Police commissioner: 'No effort will be spared to catch serious criminals' as chief reveals that only 40 per cent of crime is investigated
BOLTON’S crime commissioner has said he expects there to be “no effort spared” to bring criminals to justice.
Mr Lloyd’s comments follow admissions by the chief constable of Greater Manchester Police, Peter Fahy, that officers only actively pursue criminals in 40 per cent cases of reported.
Mr Lloyd said: “Let me be clear that I expect, and the chief constable expects, that with all serious crime no effort will be spared to bring the criminals to justice.
“With the most persistent group of regular criminals, local police must and do keep pressure on them to deter them from committing more crime.
“What I don’t expect is where there are no witnesses or no evidential trail that the police go through a paper chase to simply tick boxes, but instead use intelligent policing to prevent a recurrence of those types of crime.
"The public should know that when they report a crime and there are reliable witnesses and reliable leads that it will be investigated.
“GMP has a good record taking criminals off our streets, with crime here at its lowest level for more than a decade.”
Mr Fahy said his officers are only able to concentrate on about 40 per cent of reported crime.
The admission comes against a backdrop of nationwide cuts to police spending, which will see force budgets taking a 20 per cent hit in real terms by 2015.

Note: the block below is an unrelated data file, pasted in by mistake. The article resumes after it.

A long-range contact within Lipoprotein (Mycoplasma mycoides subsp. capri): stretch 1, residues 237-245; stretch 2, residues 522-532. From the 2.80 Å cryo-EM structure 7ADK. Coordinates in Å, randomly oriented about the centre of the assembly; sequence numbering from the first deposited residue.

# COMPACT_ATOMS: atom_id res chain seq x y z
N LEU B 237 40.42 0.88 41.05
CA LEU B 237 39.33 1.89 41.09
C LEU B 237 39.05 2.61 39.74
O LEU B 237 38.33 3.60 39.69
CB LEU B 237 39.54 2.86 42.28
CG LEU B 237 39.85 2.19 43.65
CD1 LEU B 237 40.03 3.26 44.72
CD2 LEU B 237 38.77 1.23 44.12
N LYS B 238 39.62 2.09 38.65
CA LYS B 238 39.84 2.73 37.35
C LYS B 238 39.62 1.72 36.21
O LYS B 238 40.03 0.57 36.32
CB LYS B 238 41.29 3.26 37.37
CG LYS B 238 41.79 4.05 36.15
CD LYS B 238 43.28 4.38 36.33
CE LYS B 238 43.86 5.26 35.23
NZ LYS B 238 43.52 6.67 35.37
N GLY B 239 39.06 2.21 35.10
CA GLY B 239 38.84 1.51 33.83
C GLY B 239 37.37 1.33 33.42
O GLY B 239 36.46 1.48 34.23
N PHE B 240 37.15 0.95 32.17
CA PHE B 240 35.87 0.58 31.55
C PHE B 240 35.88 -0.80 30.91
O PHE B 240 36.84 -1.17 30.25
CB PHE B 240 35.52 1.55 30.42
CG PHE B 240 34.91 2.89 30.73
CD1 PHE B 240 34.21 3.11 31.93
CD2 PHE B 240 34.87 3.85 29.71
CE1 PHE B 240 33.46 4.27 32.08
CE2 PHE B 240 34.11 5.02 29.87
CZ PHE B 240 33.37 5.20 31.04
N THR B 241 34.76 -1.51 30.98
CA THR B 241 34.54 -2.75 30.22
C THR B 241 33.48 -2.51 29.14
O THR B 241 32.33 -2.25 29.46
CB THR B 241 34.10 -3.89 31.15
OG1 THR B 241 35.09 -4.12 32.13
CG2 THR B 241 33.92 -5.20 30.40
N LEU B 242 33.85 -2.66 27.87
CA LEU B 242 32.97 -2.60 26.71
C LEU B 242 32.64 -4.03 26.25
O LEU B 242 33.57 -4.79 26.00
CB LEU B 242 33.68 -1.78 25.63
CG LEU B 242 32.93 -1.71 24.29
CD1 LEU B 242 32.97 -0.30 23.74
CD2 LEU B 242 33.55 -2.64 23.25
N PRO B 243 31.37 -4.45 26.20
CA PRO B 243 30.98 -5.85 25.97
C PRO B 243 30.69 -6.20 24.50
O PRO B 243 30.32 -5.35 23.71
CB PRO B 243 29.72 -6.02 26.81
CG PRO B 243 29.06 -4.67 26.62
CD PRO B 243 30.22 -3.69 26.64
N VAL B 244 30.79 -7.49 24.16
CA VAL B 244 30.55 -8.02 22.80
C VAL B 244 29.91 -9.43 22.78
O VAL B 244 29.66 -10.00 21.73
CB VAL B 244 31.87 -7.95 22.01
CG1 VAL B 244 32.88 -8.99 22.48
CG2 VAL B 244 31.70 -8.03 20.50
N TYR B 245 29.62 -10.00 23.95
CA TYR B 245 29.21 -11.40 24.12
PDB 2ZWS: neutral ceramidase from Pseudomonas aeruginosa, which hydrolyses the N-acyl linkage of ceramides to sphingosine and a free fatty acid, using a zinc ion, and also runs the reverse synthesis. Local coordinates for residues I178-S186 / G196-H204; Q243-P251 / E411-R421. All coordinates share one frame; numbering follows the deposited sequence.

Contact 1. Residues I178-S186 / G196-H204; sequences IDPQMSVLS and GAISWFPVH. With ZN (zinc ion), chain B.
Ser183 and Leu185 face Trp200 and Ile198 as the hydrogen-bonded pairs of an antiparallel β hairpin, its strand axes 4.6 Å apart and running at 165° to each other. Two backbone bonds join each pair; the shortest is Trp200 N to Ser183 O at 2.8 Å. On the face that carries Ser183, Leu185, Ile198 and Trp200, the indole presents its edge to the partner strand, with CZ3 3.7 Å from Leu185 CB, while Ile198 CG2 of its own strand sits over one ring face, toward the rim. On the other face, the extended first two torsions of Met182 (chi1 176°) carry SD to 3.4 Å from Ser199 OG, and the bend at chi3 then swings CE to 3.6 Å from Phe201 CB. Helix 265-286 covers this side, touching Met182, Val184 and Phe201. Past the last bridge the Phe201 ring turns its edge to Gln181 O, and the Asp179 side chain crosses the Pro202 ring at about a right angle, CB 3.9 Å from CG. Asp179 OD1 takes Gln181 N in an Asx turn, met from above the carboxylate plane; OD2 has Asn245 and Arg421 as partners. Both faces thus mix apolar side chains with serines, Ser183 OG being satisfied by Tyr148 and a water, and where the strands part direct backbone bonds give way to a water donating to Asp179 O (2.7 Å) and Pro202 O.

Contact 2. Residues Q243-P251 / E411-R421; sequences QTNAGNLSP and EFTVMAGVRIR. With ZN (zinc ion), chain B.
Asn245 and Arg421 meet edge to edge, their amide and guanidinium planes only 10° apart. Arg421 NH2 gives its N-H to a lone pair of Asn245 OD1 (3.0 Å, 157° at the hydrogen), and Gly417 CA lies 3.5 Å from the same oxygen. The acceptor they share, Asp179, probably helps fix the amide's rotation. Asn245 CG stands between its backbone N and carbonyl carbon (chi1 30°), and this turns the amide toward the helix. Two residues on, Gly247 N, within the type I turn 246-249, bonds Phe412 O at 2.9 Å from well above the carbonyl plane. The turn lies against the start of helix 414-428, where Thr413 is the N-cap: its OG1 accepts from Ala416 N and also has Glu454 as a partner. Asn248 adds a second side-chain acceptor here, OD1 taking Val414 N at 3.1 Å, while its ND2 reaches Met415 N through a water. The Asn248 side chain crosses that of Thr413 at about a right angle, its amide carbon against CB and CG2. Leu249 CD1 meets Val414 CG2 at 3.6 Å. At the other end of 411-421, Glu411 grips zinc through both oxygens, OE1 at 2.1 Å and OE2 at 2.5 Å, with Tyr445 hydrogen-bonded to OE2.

Mr Fahy said: “Most crime is committed by a group of active, persistent offenders who go in and out of the criminal justice system.
“So, in continuing to reduce crime, we balance between investigating offences after they have happened and targeting those who we know are out there every day, looking for criminal opportunities.
“The police have to concentrate on the most serious crimes and those where there are lines of investigation likely to produce evidence of the offender.”
Greater Manchester Police needs to save £145.5 million over the four years of the spending review until March, 2015, with a report by Her Majesty’s Inspectorate of Constabulary this summer stating how the force had planned to cut police officer numbers by 19 per cent over the five years to that deadline.
Over the first two years of the spending review, recorded crime (excluding fraud) fell by 19 per cent. The figure for England and Wales is 13 per cent, the report stated.
Victim satisfaction is still high at 85.1 per cent, which is broadly in line with other forces.
But in 2012/13, Greater Manchester Police received more emergency and priority calls from the public, and dealt with more crime per head of population than other forces in England and Wales.
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